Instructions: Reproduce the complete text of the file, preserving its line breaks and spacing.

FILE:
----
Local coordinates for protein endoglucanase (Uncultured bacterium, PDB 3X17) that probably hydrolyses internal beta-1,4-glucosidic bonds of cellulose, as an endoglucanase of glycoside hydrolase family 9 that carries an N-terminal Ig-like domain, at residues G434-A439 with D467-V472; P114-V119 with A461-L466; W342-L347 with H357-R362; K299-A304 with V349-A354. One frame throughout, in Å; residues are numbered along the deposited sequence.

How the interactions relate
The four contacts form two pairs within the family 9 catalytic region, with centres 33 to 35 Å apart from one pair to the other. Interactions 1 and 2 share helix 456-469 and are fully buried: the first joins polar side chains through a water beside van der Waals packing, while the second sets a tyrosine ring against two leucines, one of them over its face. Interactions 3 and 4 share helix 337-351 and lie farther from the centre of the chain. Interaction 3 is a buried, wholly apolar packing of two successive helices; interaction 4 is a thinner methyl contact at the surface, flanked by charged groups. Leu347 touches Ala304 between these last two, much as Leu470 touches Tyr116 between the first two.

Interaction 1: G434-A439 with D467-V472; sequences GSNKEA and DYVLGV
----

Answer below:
Local coordinates for protein endoglucanase (Uncultured bacterium, PDB 3X17) that probably hydrolyses internal beta-1,4-glucosidic bonds of cellulose, as an endoglucanase of glycoside hydrolase family 9 that carries an N-terminal Ig-like domain, at residues G434-A439 with D467-V472; P114-V119 with A461-L466; W342-L347 with H357-R362; K299-A304 with V349-A354. One frame throughout, in Å; residues are numbered along the deposited sequence.

How the interactions relate
The four contacts form two pairs within the family 9 catalytic region, with centres 33 to 35 Å apart from one pair to the other. Interactions 1 and 2 share helix 456-469 and are fully buried: the first joins polar side chains through a water beside van der Waals packing, while the second sets a tyrosine ring against two leucines, one of them over its face. Interactions 3 and 4 share helix 337-351 and lie farther from the centre of the chain. Interaction 3 is a buried, wholly apolar packing of two successive helices; interaction 4 is a thinner methyl contact at the surface, flanked by charged groups. Leu347 touches Ala304 between these last two, much as Leu470 touches Tyr116 between the first two.

Interaction 1: G434-A439 with D467-V472; sequences GSNKEA and DYVLGV